The only body between me and the police man nearest originally is R’s, but a woman pushes forward.  “I need to get through,” she says to the officer, and he shakes his head, explaining that she’ll have to go around.  She insists that she has tickets for the event.  He informs her that she won’t be allowed to pass.  She asks for directions, and he tells her sharply that he’s a little busy.  I lose track of her in the crowd.

What happens next is terrifying.  Something shoots.  It isn’t a gun, it’s some sort of projectile thing; it launches marbles over the heads of the protesters and into the police officers.  The marbles scatter across the ground and one of the horses almost falls.  The police officers move hurriedly, sweeping them aside, and the animal rights itself.  Meanwhile, the protesters turn in on themselves.

“Idiot!”  the man next to me shouts, raising his voice along with a dozen or so others.  The First Nations people are speaking again, and R and I push away from the police a little nervously, back towards the center of the crowd.  It’s a little unclear what’s happening at first, but one of the Elders is given the microphone and begins to sing, as drums bang around him.  His voice is beautiful, and there’s something almost spiritual about the situation for a few minutes as we listen, raptly.  He tires quickly and steps down.

At this point I sustain my protest injury.  I step sideways and trip into a bush.  That’s pretty much the most exciting thing that happens for the next half hour, except that I run into the staff of the UBC student newspaper.  Oh, and two protesters get into an argument.  One makes a comment about a video screen behind us where people are waving at the torch.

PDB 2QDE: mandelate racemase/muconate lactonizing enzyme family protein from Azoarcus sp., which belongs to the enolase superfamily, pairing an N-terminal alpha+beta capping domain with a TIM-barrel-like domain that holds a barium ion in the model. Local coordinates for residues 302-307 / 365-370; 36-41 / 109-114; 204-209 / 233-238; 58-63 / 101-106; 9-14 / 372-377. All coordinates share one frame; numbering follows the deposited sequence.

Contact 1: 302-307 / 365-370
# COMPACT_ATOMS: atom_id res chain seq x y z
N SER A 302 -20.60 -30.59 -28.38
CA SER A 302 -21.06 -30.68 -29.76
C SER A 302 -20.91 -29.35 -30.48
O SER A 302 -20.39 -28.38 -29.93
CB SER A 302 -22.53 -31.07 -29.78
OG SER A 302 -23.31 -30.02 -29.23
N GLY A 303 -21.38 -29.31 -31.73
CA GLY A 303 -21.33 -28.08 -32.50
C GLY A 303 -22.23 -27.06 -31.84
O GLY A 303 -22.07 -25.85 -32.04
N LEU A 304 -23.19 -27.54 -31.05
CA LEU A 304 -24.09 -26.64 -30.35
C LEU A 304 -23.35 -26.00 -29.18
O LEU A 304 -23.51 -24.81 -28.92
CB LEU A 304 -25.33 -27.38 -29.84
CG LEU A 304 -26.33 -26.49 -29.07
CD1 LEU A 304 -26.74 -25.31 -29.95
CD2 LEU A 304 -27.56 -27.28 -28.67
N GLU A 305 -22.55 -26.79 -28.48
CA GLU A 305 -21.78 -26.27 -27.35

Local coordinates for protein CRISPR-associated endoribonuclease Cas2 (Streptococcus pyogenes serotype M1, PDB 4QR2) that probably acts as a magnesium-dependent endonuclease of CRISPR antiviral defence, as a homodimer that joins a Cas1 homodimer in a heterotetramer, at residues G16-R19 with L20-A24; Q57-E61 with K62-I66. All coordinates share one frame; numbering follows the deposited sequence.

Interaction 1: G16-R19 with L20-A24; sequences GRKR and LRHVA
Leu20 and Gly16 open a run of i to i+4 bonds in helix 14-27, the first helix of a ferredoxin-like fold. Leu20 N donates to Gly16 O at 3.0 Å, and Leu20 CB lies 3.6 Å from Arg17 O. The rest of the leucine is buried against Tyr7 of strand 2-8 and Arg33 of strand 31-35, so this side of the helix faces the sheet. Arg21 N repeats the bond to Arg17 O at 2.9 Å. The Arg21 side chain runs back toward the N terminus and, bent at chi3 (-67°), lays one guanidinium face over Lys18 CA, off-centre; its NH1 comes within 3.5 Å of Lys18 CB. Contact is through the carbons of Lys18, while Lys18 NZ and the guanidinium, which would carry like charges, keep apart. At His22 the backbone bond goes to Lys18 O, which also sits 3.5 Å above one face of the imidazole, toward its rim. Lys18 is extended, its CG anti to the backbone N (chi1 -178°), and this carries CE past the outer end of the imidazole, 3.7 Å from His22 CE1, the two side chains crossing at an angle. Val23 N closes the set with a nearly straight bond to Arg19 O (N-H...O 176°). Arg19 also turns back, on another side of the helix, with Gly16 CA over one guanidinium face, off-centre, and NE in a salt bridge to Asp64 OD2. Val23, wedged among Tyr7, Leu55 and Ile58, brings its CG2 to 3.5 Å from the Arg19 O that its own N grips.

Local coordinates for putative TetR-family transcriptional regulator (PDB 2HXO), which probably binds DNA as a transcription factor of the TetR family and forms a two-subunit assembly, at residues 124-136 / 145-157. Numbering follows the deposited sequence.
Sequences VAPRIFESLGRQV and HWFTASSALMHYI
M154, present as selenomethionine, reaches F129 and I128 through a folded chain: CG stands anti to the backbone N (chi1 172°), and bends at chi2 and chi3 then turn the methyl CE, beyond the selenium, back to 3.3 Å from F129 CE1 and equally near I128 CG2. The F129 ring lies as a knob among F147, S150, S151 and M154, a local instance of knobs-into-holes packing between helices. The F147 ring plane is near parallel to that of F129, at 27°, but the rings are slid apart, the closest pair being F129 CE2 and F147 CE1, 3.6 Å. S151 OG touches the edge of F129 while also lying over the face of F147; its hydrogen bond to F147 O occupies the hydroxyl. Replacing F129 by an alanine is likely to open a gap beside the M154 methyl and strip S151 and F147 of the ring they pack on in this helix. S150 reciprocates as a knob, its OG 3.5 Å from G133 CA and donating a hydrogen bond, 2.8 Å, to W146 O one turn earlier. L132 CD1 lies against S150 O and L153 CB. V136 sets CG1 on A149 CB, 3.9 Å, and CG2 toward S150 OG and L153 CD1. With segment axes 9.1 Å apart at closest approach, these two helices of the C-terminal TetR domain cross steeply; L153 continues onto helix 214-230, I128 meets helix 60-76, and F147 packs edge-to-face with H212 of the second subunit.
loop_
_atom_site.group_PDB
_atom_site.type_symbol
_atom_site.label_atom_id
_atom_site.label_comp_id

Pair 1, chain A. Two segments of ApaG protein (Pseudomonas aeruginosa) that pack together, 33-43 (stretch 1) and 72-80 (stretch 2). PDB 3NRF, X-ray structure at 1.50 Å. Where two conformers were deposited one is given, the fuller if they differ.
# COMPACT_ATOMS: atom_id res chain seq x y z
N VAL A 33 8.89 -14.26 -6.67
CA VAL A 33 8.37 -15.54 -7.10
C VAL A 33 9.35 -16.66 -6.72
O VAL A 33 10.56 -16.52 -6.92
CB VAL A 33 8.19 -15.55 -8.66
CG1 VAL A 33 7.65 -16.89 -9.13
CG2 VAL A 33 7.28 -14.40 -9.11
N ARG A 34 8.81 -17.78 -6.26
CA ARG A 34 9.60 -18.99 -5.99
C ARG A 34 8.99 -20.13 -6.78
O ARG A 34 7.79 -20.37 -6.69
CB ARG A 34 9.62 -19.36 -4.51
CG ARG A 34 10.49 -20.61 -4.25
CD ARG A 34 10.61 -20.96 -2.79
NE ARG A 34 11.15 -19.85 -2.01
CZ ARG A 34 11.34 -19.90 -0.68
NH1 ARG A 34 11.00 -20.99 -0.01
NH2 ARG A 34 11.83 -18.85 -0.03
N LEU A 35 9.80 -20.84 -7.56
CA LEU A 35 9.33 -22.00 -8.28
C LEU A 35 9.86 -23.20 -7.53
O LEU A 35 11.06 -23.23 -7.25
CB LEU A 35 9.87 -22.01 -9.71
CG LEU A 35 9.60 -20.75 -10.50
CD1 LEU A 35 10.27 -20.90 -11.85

“They’ve got it on mute because they’re saying ‘Heil Hitler!’”

“That isn’t funny.”

“There was an Olympics held in Nazi Germany, you know!”

“That was a forty years ago, fuck.”

“The morals are the same!  They’re controlled by the corporations.”

Godwin's.

“Get those animals off of those horses!” is the next chant we take up, and it isn’t profound but it’s certainly rather funny.  R and I have moved back to the front of things so he can snap a picture of the policemen, and they’re smiling too, even if they do look fraught and a little nervous.  I can’t blame them.  The anarchists are getting impatient.  They get the idea to start throwing the barrel-like traffic cones at the officers, who don’t respond except to clear them to the side once they are tossed.  Five or six of them are thrown before someone hurls a glass bottle.

This finally provokes a police response.  The front of the line presses forward, no more than five feet.  What this does, effectively, is create a wedge, forcing the protesters onto either side a little more heavily, utterly preventing a head on push against them while not escalating things any further.

Someone screams ‘they’re using vinegar’ and I get my goggles out of my bag, utterly sure we’re about to be pepper sprayed.  We clearly aren’t being, after a few minutes, and I tuck them away again and pull out my hat instead, since the rain is starting to come down a little harder.

R and I last until about six fourty five before we decide to head out.  My pants are wet from my daring attempt to conquer the dangerous shrubbery with my legs, and it’s clear that one of two things are going to happen.  The crowd will disperse and everyone will rush for transit right away leaving piles of people bored and searching for bus stops all at once, which we don’t want to happen.  That, or the crowd will either succeed in finally escalating things, by throwing more than marbles and glass and traffic cones, which we don’t want to happen even more.

“I almost want to stay, but I know I’d only be staying in case something happens that I’d be interested in running away from,” I confess to R as we shuffle our way back to the bus stop.   He texts his girlfriend, I phone my mother.

“I’m not dead!”  I tell her cheerfully.